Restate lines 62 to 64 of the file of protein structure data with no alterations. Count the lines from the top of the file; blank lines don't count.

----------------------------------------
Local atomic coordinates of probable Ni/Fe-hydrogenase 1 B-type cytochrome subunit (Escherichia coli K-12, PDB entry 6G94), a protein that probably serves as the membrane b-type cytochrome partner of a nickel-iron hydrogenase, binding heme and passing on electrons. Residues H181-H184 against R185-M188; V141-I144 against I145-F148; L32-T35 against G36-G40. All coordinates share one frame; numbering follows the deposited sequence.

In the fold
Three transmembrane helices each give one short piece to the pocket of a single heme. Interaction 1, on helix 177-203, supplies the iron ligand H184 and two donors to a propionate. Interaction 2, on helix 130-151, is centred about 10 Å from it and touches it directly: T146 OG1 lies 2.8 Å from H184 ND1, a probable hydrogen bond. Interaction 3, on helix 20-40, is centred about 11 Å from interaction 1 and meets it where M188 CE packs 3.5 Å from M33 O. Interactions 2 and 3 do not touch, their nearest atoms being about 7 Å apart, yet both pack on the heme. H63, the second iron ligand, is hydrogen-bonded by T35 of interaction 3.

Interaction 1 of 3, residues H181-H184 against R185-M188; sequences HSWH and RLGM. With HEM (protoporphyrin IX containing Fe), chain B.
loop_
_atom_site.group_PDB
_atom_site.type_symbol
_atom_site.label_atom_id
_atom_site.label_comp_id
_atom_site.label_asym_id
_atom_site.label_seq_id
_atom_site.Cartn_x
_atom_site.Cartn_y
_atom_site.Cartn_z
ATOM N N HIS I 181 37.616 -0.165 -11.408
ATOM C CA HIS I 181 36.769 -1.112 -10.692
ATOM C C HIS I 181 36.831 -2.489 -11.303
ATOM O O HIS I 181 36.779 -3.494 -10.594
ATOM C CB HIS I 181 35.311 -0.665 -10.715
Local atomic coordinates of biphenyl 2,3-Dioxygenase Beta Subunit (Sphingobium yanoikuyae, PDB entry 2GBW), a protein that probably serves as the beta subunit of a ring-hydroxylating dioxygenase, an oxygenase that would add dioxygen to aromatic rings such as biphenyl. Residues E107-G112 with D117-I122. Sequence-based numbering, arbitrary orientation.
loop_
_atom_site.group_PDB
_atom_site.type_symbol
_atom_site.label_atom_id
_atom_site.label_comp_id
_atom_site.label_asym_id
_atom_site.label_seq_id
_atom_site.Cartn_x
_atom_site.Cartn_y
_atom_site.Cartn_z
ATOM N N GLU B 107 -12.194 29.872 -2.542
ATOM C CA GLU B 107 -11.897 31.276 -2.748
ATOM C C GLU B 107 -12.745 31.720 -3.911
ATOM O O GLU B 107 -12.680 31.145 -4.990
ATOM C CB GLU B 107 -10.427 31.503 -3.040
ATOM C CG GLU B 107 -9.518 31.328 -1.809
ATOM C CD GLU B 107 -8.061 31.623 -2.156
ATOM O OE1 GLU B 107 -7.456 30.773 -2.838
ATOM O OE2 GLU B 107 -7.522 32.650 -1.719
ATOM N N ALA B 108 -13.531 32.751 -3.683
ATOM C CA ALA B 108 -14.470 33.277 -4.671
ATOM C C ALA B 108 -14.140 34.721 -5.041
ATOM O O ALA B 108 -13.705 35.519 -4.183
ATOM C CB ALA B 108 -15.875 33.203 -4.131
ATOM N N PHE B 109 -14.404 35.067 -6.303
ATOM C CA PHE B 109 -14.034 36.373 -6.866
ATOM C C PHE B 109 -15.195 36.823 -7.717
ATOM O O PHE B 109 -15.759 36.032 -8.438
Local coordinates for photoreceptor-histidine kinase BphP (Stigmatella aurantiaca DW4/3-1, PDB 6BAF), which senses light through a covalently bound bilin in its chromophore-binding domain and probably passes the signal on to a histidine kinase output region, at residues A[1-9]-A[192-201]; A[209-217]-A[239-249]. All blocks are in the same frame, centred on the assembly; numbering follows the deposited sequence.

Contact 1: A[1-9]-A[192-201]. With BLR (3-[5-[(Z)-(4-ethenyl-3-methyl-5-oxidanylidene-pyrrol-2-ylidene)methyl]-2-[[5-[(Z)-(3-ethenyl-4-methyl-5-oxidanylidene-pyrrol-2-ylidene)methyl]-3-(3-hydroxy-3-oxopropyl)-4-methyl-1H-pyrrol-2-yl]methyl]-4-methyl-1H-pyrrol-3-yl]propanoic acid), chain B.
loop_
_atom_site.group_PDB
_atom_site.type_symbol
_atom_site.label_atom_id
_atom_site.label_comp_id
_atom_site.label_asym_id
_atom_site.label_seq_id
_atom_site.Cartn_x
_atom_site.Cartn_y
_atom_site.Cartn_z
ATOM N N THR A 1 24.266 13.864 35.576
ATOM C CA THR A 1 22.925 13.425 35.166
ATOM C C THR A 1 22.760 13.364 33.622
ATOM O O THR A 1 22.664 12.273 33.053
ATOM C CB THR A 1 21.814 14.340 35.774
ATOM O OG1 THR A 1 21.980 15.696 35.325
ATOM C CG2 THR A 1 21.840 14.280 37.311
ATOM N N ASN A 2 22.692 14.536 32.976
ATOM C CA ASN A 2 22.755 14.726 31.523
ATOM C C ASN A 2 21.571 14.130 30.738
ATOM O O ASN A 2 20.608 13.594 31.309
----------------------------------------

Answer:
ATOM C CA THR A 1 22.925 13.425 35.166
ATOM C C THR A 1 22.760 13.364 33.622
ATOM O O THR A 1 22.664 12.273 33.053